Arizona State University has long been a target of animal rights activists — and activists are preparing to shoot those arrows again.
A protest, scheduled for today on the Tempe campus, aims to draw dozens in an attempt to stop animal testing in laboratories. The event is part of the annual "World Week for Animals in Laboratories," when animal rights activists distribute information around the country.
"These animals are prisoners," said Shaynie Aero, codirector of Last Chance For Animals Arizona, "and they are treated like objects and forced to endure horrific experiments."
Much of the animal testing takes place at the Biodesign Institute, which houses dozens of researchers looking to cure diseases. Many experts within the institute also research bioterrorism and oral vaccines. The facility was built in 2004, with seven to 15 additional centers planned for construction by 2007.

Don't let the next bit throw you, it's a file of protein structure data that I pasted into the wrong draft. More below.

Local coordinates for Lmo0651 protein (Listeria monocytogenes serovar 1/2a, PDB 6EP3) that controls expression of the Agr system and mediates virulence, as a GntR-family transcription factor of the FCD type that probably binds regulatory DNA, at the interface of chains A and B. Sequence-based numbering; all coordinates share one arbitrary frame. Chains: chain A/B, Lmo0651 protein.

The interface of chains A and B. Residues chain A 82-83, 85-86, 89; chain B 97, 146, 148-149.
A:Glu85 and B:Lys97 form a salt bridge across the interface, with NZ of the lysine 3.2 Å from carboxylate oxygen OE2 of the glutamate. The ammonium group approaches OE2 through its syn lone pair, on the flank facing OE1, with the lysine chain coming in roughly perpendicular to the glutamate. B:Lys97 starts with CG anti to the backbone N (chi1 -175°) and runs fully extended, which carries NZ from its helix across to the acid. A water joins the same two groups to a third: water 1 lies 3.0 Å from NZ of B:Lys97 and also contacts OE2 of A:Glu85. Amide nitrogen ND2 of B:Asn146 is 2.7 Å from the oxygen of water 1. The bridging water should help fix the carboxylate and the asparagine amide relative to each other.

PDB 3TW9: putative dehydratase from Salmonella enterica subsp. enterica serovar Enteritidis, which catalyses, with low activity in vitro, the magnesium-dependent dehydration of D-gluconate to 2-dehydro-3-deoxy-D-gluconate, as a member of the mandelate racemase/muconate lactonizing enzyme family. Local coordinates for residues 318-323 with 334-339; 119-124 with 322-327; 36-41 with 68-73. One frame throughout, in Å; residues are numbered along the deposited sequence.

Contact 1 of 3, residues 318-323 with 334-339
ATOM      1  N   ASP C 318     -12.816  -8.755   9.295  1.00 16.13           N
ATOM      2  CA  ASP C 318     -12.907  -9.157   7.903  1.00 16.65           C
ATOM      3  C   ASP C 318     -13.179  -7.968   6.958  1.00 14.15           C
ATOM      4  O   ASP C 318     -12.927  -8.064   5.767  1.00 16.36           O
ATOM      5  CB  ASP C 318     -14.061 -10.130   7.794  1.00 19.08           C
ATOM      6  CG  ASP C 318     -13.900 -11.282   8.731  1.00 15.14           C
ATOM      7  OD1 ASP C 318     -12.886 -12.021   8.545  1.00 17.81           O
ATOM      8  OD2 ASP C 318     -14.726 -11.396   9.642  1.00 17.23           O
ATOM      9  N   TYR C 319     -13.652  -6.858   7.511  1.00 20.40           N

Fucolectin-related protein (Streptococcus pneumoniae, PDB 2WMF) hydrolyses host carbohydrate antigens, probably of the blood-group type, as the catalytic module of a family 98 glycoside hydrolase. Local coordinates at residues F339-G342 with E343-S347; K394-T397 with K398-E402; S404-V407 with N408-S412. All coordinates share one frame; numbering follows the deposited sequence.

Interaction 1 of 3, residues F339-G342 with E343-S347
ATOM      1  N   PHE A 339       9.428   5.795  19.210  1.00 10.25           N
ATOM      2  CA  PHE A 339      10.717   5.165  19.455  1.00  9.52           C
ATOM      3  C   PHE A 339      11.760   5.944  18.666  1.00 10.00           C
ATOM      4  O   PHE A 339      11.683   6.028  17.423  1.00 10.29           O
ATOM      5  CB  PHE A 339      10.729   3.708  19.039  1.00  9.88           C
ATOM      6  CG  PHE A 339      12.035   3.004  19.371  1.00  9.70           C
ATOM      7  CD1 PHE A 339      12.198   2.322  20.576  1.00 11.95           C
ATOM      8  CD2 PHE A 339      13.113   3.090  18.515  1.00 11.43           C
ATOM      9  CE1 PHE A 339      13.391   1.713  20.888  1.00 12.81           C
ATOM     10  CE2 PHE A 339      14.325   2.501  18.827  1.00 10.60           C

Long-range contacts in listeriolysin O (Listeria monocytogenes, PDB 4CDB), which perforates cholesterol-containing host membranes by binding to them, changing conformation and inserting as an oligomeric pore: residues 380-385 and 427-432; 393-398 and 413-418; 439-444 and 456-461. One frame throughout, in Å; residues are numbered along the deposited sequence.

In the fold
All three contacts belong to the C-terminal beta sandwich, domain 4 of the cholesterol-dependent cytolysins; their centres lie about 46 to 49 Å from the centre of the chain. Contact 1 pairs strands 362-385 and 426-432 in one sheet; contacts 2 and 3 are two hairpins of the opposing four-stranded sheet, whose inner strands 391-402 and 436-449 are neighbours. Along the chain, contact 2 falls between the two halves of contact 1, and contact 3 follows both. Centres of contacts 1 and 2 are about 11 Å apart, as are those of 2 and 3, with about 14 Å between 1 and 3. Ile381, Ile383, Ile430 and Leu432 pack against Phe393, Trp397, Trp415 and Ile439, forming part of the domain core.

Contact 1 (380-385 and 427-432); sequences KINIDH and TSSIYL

One of the university’s most important projects intends to help people with paralysis and spinal cord injuries through studying the brains of monkeys, said Jiping He, researcher in the Harrington Department of Engineering.
The research, which began about four years ago, involves inserting microelectrodes into the surface of monkeys’ brains and recording activity while the animals complete tasks involving artificial limbs.
"We’re trying to learn what can be done in the brain to help people adapt to paralysis," he said.
University officials said they ensure that the studies comply with the Animal Welfare Act’s standards, which mandates housing, sanitation and ventilation for animals — but also excludes rats and mice from the classification "animal."
"My job is to make sure discomfort is minimized and that there are no problems," said university veterinarian Dale DeNardo. "The animals here are treated better than you can imagine. They are cleaned, fed and constantly watched."
Animals included in the studies are mostly mice, but others include rabbits, small birds, lizards and monkeys.
"Animals do not need to be used for research because they are a completely different species than humans and can’t even be compared anyway," graduate student Jon Grindell said.
Researchers disagree, saying that studying animals is often more effective — and more socially acceptable — than studying humans.
"Using humans for laboratory testing is what happened in Auschwitz," DeNardo said, "and most people would agree that using animals is a better alternative."